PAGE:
Gift of Mrs. Michael W. Straus in memory of Michael Straus
Extended information about this artwork
J. de Bosschere, ed., De Kerken van Antwerpen (Schilderijen, Beeldhouwwerken, Geschilderde Glasramen, enz., in de XVIIIe eeuw beschreven door Jacobus de Wit (Uitgaven der Antwerpsche Bibliophilen, no. 25), (Antwerp and The Hague, 1910), p. 147.
Art Institute of Chicago, Annual Report 1963-64 (Chicago, 1964), p. 19.
Alfred Werner, “Berichte,” Pantheon 23 (1965), pp. 121-22.
David W. Steadman, Abraham van Diepenbeeck, Seventeenth-Century Flemish Painter (Ann Arbor, Michigan, 1982), pp. 28-29, 101, 175, no. 48, fig. 45.
Guy C. Bauman and Walter A. Liedtke, Flemish Paintings in America. A Survey of Early Netherlandish and Flemish Paintings in the Public Collections of North America (Antwerp, 1992), p. 328, no. 186, ill.
Hans Vlieghe in Meesters van het Zuiden. Barokschilders rondom Rubens, ed. Paul Huys Janssen, exh. cat., Noordbrabants Museum, ‘s-Hertogenbosch, 2000, pp. 73-74, under no. 19.
Ann Diels, The Shadow of Rubens: Print Publishing in 17th-century Antwerp. Prints by the history paintings Abraham vanDiepenbeck, Cornelis Schut and Erasmus Quellinus II (Turnhout, 2009), pp. 77-79.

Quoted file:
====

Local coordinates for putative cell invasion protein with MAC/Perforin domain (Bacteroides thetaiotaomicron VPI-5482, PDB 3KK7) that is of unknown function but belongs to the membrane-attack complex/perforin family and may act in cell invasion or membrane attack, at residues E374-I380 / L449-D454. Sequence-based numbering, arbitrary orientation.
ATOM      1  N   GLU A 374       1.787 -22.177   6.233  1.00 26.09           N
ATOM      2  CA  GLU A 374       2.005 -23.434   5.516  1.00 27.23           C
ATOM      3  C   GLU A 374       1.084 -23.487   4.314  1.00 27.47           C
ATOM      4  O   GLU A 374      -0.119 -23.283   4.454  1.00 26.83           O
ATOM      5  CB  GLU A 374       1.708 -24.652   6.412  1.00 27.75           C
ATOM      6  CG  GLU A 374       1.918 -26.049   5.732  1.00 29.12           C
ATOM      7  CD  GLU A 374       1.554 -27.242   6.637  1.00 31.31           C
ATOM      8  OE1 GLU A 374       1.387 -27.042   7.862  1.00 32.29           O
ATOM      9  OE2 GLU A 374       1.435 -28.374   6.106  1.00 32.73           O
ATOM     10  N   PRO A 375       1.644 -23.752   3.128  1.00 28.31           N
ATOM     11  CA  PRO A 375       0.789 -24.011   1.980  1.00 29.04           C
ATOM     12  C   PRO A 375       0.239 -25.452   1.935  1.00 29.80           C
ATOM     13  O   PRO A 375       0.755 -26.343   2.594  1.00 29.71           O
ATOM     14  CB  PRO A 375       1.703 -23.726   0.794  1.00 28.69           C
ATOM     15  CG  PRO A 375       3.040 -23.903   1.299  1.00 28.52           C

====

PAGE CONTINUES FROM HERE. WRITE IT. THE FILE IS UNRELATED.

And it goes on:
“Diepenbeeck, Abraham van” in Allgemeines Künstlerlexikon Online: http://www.degruyter.com/view/AKL/_10188856?rskey=px6Pa0&result=10&dbq_0=diepenbeeck&dbf_0=akl-fulltext&dbt_0=fulltext&o_0=AND
accessed June 9, 2014
Fondatie Terninck in the parish of Saint George, Antwerp, by about 1748, [with four other grisailles by Diepenbeeck according to De Bosschere 1910, p. 147, reprinting the manuscript description of Jacob de Wit from about 1748; see also Steadman 1982]; probably dispersed by 1767 [Steadman 1982]. Michael Straus (died 1943), Hinsdale, Illinois, possibly from 1893 [a letter of December 18, 1963 from his son Michael W. Straus to John Maxon states that his father had acquired the painting, then attributed to Anthony van Dyck, in connection with his role in the World’s Columbian Exposition of 1893, copy in curatorial file]; by descent to Michael W. Straus, Washington, D.C.; given to the Art Institute, 1963.
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